In 2010, I visited Albania in order to meet with Archbishop Anastasios in the capital of Tirana, and to visit the Holy Resurrection Seminary in Durres. I had the privilege to travel in conjunction with a Missions class from Holy Cross and St. Vladimir’s Seminaries taught by Fr. Luke Veronis, a former OCMC Missionary in Albania and author of the recent book, Go Forth: Stories of Mission and Resurrection in Albania.
Albania is along the eastern coast of the Adriatic Sea, north of Greece. Albania became an independent country in 1912, following the breakup of the Ottoman Empire. After World War II, Albania fell under communist rule until 1992. In 1967, the communist government outlawed religion, destroying or confiscating all religious buildings, and attempting to eliminate the Christian faith.
Prior to its conquest by the Turks, Albania was part of the Roman Empire. During this period, Albania’s port of Durres was an important link between Italy and the Roman road to Thessalonica and Constantinople. Christianity is thought to have come to Albania with the visit of St. Paul to Durres in the first century. By the end of the first century the Church in Durres had grown and had its own bishop, Asti, who was martyred under the Emperor Trajan.
Durres today contains extensive Roman ruins including a large amphitheater. I had the opportunity to visit this amphitheater with Nathan Hoppe, an OCMC Missionary in Albania, and to see the remains of two early Christian chapels built in its passageways to commemorate Christians who were martyred there.
I was also able to visit a site associated with another early Christian martyrdom when I visited Holy Resurrection Seminary built on a hill, overlooking Durres. The hill was the site of the Monastery of St. Vlash (Blaise). Tradition ascribes his martyrdom to this spot in the fourth century, which suggests that he is a different person than the well known St. Blaise of Sebaste, martyred in Armenia. The Church was an important pilgrimage site known for miraculous healings, and perhaps for this reason was the first church destroyed at the beginning of the anti-religious campaign of 1967. The church was rebuilt following the fall of communism in 1992, and the hill is now also the location of the Holy Resurrection Seminary and the Home of Hope for children. During my visit to the Seminary, I was able to meet with Bishop Nikola and some of the seminarians, and also to attend a large youth retreat held at the Seminary.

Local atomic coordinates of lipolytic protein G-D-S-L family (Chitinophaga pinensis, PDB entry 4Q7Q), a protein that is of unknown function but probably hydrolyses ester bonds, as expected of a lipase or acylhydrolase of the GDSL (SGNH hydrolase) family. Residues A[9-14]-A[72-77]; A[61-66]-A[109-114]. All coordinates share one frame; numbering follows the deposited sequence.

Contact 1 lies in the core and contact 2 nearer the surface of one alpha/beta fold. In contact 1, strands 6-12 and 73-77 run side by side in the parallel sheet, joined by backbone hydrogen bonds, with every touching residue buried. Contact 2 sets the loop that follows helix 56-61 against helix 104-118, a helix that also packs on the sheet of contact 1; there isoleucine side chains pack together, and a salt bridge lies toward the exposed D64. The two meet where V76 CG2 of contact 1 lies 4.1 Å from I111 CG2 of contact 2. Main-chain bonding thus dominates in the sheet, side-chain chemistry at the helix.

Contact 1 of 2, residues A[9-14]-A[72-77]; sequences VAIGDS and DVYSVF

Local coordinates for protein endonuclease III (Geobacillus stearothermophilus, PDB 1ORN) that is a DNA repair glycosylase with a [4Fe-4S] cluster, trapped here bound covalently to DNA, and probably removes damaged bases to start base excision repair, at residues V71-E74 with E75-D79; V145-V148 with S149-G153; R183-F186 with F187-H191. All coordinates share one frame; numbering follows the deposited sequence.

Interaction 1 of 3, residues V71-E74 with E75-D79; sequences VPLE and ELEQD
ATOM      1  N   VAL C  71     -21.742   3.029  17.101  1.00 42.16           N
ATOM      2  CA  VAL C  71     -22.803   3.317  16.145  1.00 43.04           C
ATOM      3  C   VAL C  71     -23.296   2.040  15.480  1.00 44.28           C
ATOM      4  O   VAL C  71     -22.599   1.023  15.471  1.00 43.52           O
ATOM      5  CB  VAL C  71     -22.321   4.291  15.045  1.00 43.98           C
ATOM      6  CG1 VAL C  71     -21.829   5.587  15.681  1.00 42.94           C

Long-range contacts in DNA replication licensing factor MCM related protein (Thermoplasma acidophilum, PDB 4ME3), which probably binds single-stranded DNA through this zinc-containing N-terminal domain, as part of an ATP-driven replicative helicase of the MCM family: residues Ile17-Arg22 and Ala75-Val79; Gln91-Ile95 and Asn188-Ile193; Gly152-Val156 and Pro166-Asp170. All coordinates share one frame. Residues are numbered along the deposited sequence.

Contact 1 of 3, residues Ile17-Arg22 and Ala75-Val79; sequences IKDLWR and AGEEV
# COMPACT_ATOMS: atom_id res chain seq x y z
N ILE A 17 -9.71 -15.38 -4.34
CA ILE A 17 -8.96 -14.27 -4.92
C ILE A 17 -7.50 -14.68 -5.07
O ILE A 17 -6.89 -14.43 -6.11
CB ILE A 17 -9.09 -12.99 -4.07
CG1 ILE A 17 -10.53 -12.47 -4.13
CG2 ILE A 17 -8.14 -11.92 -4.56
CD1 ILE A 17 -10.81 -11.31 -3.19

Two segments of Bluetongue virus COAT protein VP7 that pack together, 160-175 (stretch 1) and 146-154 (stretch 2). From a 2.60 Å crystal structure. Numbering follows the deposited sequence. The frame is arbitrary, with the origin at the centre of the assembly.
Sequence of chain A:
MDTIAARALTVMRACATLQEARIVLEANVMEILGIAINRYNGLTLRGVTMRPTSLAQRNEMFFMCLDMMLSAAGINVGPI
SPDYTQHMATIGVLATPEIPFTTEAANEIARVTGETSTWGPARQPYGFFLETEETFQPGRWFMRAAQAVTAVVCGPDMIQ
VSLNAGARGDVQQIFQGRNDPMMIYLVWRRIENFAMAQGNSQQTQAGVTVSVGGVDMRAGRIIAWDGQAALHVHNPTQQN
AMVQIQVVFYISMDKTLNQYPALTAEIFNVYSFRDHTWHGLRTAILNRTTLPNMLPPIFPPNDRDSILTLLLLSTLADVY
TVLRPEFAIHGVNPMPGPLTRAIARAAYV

The Christian faith spread in Albania, as in the rest of the Roman world, following the end of the Roman persecutions in the fourth century. Unfortunately, much of the material heritage of Christianity in Albania was damaged or destroyed during the communist period, when approximately sixteen hundred Orthodox churches were destroyed. However, since the end of communism, the Orthodox Church in Albania, with the help of others, has rebuilt and repaired many of these damaged and destroyed buildings.
In contrast to historic Durres on the coastal plain, Tirana, the capital, is a more recent and much larger city surrounded by mountains. Here, I was able to visit an important exhibit of Albanian Christian manuscripts. These manuscripts had been confiscated by the communist government and were now being displayed to the Albanian public for the first time. Two of the manuscripts were Gospels from the sixth century. Their existence testifies to the tenacity of the Christian witness in Albania despite the many invasions that disrupted life in the Balkans through the Middle Ages and the Turkish conquest of the fifteenth century.
Unfortunately, many Christians abandoned their faith during the approximately four hundred years of Turkish rule. As a result, by the time of the communist takeover, only twenty percent of Albanians were still members of the Orthodox Church. Following this, the years of communist persecution largely reduced Albania to a secular country. However, following the end of communism in 1992, church life has been revived under the leadership of Archbishop Anastasios. He is a leading proponent of Orthodox missions, who, after serving in East Africa, has overseen the enormous work of rebuilding the Church in Albania after the fall of communism.
While in Tirana, I also met a number of the clergy and church workers, and had a chance to speak briefly about St. Herman of Alaska to the Orthodox Sisterhood. The two functioning Orthodox churches in Tirana were restored to the Church by the government. A new, larger, cathedral is now being built to replace the one that was destroyed.
Albania has a long heritage of Christian faith, but due to historical circumstances the majority of the country has been deprived of the knowledge of Christ for many years. However, now, by God’s mercy, the end of communism and the rebuilding of the Church in Albania have created an opportunity for the spread of the gospel. It was good to see how energetically this work has been begun, and we look forward to the possibility of being able to assist the Church there in its further growth.